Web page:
Exposure to reminders or cues associated with a traumatizing experience can trigger symptoms of severe psychological distress such as depression, panic attacks, and even hallucinations. Each of these signs of psychological distress are also symptoms of other psychological disorders. For instance, panic attacks are a hallmark symptom of several types of disorders, particularly the class of disorders called Anxiety Disorders. However, people who have experienced traumas may have a panic attack in response to some reminder of the trauma. For instance, some female domestic violence survivors report panic attacks whenever they hear a man's raised voice. If a clinician was evaluating a domestic violence survivor, without knowledge of this abuse, they could easily misdiagnose her with an anxiety disorder when a trauma-related disorder would better explain her anxious symptoms.
Because there is so much symptom overlap in mental health diagnoses (and physical diagnoses as well) it is important to consult competent professionals. If you suspect you have experienced trauma, abuse, neglect, or other adverse life experiences, you should be sure to raise these concerns with your mental health provider. This is often difficult to do because it's so difficult to talk about the trauma, neglect, abuse, stress, etc. It becomes something you tend to keep to yourself. But here is an example of when you must be courageous and tell your treatment professional. You can also ask to be referred to a trauma specialist. Sometimes trauma specialists are able to ask questions more sensitively, making it easier for you to discuss at your own pace. Keep in mind, you only have to tell as much as you can and still feel in control. For instance, you could simply say, "I have some bad memories from the past, but I don't want to talk about them right now." The point here is that this is not the time and place for secrets.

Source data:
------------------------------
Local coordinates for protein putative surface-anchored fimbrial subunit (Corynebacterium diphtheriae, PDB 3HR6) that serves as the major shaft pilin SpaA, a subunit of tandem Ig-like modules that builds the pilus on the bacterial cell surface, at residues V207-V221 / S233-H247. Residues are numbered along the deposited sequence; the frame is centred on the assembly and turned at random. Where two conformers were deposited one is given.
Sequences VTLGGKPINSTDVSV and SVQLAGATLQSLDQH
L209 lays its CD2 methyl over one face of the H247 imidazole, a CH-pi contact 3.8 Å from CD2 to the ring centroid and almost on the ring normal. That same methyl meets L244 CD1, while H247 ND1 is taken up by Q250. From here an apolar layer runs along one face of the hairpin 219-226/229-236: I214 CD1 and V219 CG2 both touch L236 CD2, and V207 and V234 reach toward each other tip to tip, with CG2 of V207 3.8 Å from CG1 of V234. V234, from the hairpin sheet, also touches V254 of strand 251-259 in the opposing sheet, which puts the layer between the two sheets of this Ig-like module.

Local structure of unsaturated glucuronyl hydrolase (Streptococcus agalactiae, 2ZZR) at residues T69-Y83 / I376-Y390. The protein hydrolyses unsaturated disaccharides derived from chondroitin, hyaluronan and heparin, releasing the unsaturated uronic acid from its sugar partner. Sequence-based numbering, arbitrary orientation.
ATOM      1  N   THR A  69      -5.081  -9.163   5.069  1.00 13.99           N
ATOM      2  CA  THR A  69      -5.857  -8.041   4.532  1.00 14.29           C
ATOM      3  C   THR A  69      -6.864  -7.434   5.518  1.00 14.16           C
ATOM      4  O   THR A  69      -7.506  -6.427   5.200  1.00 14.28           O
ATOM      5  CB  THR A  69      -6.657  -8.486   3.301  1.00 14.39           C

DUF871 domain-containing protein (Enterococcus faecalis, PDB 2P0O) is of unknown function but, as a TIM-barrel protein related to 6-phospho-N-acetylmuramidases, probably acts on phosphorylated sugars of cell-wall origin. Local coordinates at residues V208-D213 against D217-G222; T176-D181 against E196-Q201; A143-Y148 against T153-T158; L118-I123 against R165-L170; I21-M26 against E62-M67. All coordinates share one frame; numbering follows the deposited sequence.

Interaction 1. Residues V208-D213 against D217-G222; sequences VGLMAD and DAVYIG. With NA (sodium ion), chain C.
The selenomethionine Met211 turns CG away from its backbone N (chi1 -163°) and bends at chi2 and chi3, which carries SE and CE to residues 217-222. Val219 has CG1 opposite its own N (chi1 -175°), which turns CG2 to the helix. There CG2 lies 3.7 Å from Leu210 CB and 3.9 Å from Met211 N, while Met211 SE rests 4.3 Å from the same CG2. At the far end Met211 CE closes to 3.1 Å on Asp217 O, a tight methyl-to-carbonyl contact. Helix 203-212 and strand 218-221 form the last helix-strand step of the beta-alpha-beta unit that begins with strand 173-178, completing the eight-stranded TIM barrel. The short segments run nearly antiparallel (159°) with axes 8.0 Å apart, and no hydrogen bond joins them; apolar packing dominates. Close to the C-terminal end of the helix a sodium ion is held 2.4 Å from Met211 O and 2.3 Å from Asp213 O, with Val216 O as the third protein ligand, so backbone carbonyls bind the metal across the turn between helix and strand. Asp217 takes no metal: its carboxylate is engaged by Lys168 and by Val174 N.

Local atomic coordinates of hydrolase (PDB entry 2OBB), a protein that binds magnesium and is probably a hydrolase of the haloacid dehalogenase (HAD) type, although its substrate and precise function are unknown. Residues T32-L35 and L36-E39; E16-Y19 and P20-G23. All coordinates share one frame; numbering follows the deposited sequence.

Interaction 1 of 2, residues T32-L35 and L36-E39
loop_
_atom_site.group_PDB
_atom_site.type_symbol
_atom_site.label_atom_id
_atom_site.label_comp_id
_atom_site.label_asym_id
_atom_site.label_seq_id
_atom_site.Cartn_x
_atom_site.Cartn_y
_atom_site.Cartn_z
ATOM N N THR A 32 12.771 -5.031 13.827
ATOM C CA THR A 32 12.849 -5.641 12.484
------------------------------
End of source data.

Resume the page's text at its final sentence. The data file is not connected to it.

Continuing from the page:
There is another group of overlapping symptoms that can also lead to misunderstanding and/or misdiagnosis on the part of the clinician. These group of symptoms are called psychotic symptoms. Some examples are hallucinations, (seeing or hearing things that are not there), and delusions (such as believing you are a famous hero or character). When clinicians spot these sort of severe symptoms, they typically and immediately begin to consider a group of disorders called psychotic disorders. The distinction between trauma disorders and psychotic disorders is not about diagnostic labels. The medications to treat trauma-driven disorders, and the medications to treat psychotic disorders, are vastly different.
Once the clinician has gathered together several diagnostic hypotheses, they look for reasons that refute those hypotheses. Then, the final question might be, "Which diagnosis best explains the symptoms that were observed and reported? Since clinicians must use both their own observations, and the self-report of the therapy participant, it becomes clear that self-reports must be as thorough and accurate as is possible. When someone feels unable to be completely honest with a health care provider, a good response is something like, "I don't want to answer that question right now, but maybe we can come back to it later." The alerts the clinician that they may not have all the facts yet.
Here is an example of what can happen with misdiagnosis. Consider Bob, a gentleman who was in and out of psychiatric hospitals and institutions for the better part of his adult life. His primary complaint was always that he was depressed. According to Bob, whenever he got depressed, "The voices tell me to kill myself." The usual treatment was to hospitalize Bob and put him on a heavy dose of medication. Still, after 25 years he really hadn't show any great improvement.
Luckily for Bob, he bumped into two trauma-informed clinicians at the emergency clinic in one of many facilities where he received care. These two trauma-informed clinicians asked Bob to talk about the content of his voices. He revealed the voice was his father's- the same father who was his primary abuser. His father told him things like, "I wish you were never born," or "You are a worthless piece of ----!". The trauma-informed therapists thought this was an important detail, one that might change his diagnosis. Perhaps this is not a psychosis. So, they approached treatment differently, considering these symptoms might be trauma driven, maybe a sort of flashback. Once Bob's problems began to be addressed as trauma, he was able to manage and eventually eliminate the voices. We will discuss these treatment strategies in the Treatment chapter.
Children describe similar experiences and are too quickly diagnosed with ADHD or Conduct Disorder.